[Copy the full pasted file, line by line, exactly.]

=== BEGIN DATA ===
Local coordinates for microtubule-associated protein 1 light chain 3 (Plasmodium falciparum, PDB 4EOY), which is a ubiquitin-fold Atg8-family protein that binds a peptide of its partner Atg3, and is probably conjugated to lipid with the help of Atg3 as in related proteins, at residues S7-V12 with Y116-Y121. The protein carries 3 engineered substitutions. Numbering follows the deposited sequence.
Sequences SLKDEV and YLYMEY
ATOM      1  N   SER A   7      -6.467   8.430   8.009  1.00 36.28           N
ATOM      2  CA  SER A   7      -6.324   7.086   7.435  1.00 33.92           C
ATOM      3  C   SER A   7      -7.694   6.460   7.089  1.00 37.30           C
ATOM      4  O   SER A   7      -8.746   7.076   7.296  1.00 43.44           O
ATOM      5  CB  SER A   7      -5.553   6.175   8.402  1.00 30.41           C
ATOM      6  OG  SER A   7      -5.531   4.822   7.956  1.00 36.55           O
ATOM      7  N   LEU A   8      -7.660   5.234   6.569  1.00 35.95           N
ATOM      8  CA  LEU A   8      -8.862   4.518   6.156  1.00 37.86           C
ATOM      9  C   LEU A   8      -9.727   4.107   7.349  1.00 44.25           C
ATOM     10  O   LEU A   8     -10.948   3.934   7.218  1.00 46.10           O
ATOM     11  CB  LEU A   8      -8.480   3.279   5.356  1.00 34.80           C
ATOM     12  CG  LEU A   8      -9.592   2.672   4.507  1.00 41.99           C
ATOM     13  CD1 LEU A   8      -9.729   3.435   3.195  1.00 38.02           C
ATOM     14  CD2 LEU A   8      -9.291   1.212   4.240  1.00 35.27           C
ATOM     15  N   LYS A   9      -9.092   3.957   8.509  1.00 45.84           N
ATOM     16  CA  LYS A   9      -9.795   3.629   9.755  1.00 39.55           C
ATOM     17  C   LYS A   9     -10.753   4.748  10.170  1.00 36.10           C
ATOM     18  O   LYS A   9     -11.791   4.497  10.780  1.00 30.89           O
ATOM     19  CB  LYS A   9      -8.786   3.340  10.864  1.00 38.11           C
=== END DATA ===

Local coordinates for microtubule-associated protein 1 light chain 3 (Plasmodium falciparum, PDB 4EOY), which is a ubiquitin-fold Atg8-family protein that binds a peptide of its partner Atg3, and is probably conjugated to lipid with the help of Atg3 as in related proteins, at residues S7-V12 with Y116-Y121. The protein carries 3 engineered substitutions. Numbering follows the deposited sequence.
Sequences SLKDEV and YLYMEY
ATOM      1  N   SER A   7      -6.467   8.430   8.009  1.00 36.28           N
ATOM      2  CA  SER A   7      -6.324   7.086   7.435  1.00 33.92           C
ATOM      3  C   SER A   7      -7.694   6.460   7.089  1.00 37.30           C
ATOM      4  O   SER A   7      -8.746   7.076   7.296  1.00 43.44           O
ATOM      5  CB  SER A   7      -5.553   6.175   8.402  1.00 30.41           C
ATOM      6  OG  SER A   7      -5.531   4.822   7.956  1.00 36.55           O
ATOM      7  N   LEU A   8      -7.660   5.234   6.569  1.00 35.95           N
ATOM      8  CA  LEU A   8      -8.862   4.518   6.156  1.00 37.86           C
ATOM      9  C   LEU A   8      -9.727   4.107   7.349  1.00 44.25           C
ATOM     10  O   LEU A   8     -10.948   3.934   7.218  1.00 46.10           O
ATOM     11  CB  LEU A   8      -8.480   3.279   5.356  1.00 34.80           C
ATOM     12  CG  LEU A   8      -9.592   2.672   4.507  1.00 41.99           C
ATOM     13  CD1 LEU A   8      -9.729   3.435   3.195  1.00 38.02           C
ATOM     14  CD2 LEU A   8      -9.291   1.212   4.240  1.00 35.27           C
ATOM     15  N   LYS A   9      -9.092   3.957   8.509  1.00 45.84           N
ATOM     16  CA  LYS A   9      -9.795   3.629   9.755  1.00 39.55           C
ATOM     17  C   LYS A   9     -10.753   4.748  10.170  1.00 36.10           C
ATOM     18  O   LYS A   9     -11.791   4.497  10.780  1.00 30.89           O
ATOM     19  CB  LYS A   9      -8.786   3.340  10.864  1.00 38.11           C